If you don't want to commit then don't. Sometimes change in rural communities can be hard and emotions run high. Intrigued about another language. Gaelic?

idshagphilspencer Sun 10-Feb-13 22:24:17

Welsh?
smile

MummytoKatie Sun 10-Feb-13 22:30:17

"Sorry I can't make it but good luck - I'll be thinking of you all."

Sorted!

IwishIwasmoreorganised Sun 10-Feb-13 22:30:49

Yes, Welsh. smile

babanouche Sun 10-Feb-13 22:31:42

You don't have to go to any meetings - I shouldn't think you'd be expected to as your kids aren't at the school. But I think you should lend your support to your friends. Your virtual presence is a support. It should never be easy for councils to close schools.

IwishIwasmoreorganised Sun 10-Feb-13 22:32:53

MummytoKatie. I think that's the tack I'm gong to take, but there's another month of consultation yet and judging by the amount of Facebook activity that's going on I'm a bit worried that won't be enough.

Lovelygoldboots Sun 10-Feb-13 22:33:43

Idshagphilspencer wins! Welsh is a beautiful language.

HollyBerryBush Sun 10-Feb-13 22:34:18

School closures are loss of jobs too - not just the teachers buit the support staff, TAs, IT techs, office stad#ff, cleaners, caretakers - schools are small villages in themselves really. Breaking up an established school can also affect relationships for the children. Their security blanket is taken away.

idshagphilspencer Sun 10-Feb-13 22:35:06

My Dc's are also in a school learning the language of heaven smile

MajesticWhine Sun 10-Feb-13 22:40:47

I think actually YANBU at all.
But out of interest, and because I'm nosey, what is your main objection to supporting them? Is it the prospect of saving taxpayers money? Is it an objection to their sense of entitlement to getting a better school than their local one? Is it the environmental cost of them driving their cars to school? The assumption that you give a damn about their DCs schooling? Or perhaps some other hidden reason that you're a little bit ticked off with them? Do tell.

Startail Sun 10-Feb-13 22:40:47

Wales, the whole of Welsh education is one great mess made far, far worse by the money wasted on Welsh medium education and the blackmail exerted on non Welsh speaking parents, in non Welsh speaking areas to send their DCs to better funded Welsh medium schools.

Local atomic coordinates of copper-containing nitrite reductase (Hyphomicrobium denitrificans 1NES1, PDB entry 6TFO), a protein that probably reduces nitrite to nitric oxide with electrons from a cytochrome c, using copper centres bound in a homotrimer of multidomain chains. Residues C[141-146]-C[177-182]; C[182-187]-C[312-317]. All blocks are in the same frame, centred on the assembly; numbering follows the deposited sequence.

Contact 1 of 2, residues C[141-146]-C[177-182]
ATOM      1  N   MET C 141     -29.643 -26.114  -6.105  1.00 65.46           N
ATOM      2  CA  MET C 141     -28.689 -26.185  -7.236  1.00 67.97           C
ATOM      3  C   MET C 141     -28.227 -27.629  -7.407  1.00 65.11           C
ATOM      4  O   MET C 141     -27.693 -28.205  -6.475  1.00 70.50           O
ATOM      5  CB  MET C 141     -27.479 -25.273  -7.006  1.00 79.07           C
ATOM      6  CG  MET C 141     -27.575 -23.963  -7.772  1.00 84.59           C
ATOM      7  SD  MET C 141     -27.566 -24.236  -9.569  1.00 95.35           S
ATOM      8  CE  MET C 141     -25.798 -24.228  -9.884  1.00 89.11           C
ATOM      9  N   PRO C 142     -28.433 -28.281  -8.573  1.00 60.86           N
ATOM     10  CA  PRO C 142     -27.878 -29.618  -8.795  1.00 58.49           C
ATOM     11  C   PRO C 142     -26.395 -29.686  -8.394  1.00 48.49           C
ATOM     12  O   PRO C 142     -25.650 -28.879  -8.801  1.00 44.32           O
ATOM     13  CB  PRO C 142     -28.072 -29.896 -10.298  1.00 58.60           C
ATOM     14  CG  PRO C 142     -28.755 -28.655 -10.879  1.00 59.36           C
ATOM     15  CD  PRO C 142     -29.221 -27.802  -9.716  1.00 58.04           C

Keeping rural schools open in areas of falling birth rates, has been a problem since not long after I left school, almost 30 years ago.

I can't understand how anyone ever thought they could spread a declining rural population over a system of two languages at a time of economic hardship.

Startail Sun 10-Feb-13 22:46:09

Language of heaven it might be, but it's almost totally useless outside Wales.

Almost, because I do have a D(English)F who used her Welsh A'level to get into a London Uni. She needed any MFL to do SALT and our French dept were spectacularly bad.

idshagphilspencer Sun 10-Feb-13 22:50:28

Sorry star not going to bite
Nos da
smile

It is very sad when the rural school close especially if they do have enough children in them even if they come from outside the area.
When we move back to Wales Dd will go to the village school, 90 pupils preschool to age 11 and many combined year classes. Next schools are only a few miles away, next village and small town, but being able to walk to the school is a very convenient thing. Closing a village school can change the whole feel of the village itself. I also found that the ones who went to the village schools had better Welsh skills than the ones who went to the bigger schools in town, ours had 40 or so children in three classes, my family members went to the big school in town with hundreds of kids, I like small better. Dd goes to a school of over 700 kids, age 4 through 11 it's a nice place I like her teachers but hate how big it is, very impersonal.
You don't have to go to her meetings, but I'd probably support her in wanting to keep her Dd where she is.

Lovelygoldboots Sun 10-Feb-13 23:26:24

Most languages are "useless" outside of the country they are spoken. Not an argument against ensuring they are taught correctly in schools of the native country.

Startail Sun 10-Feb-13 23:33:03

idshagphilspencer no offense, it's not genuine Welsh people who want to hang on to their culture I have a problem with.
It's the Cardiff political elite, who twist that perfectly natural desire to their own ends.

I was brought up in Mid Wales and spent all my school day's there, I was born in England, but move as a toddler. My parents and DSIS still live there.

My Senior school was well over a 1000 pupils, 1 year 13 and 1 Y7 spoke Welsh. It is not part of the beautiful gentle sheep farming communities heritage. Certainly not within the memories of anyone's grand parents I knew. I only ever heard Welsh spoken once on the street and that was a North Welsh tourist.

The good road links are to Hereford not north or South Wales, So Radnorshire was always, I think, a bit of Wales that belonged not to England or to Wales. Devolution has imposed on the area a caricature of a Welsh identity that doesn't fit.

Sorry OP, I've high jacked horribly. I can certainly understand your wish to see the education budget spent wisely.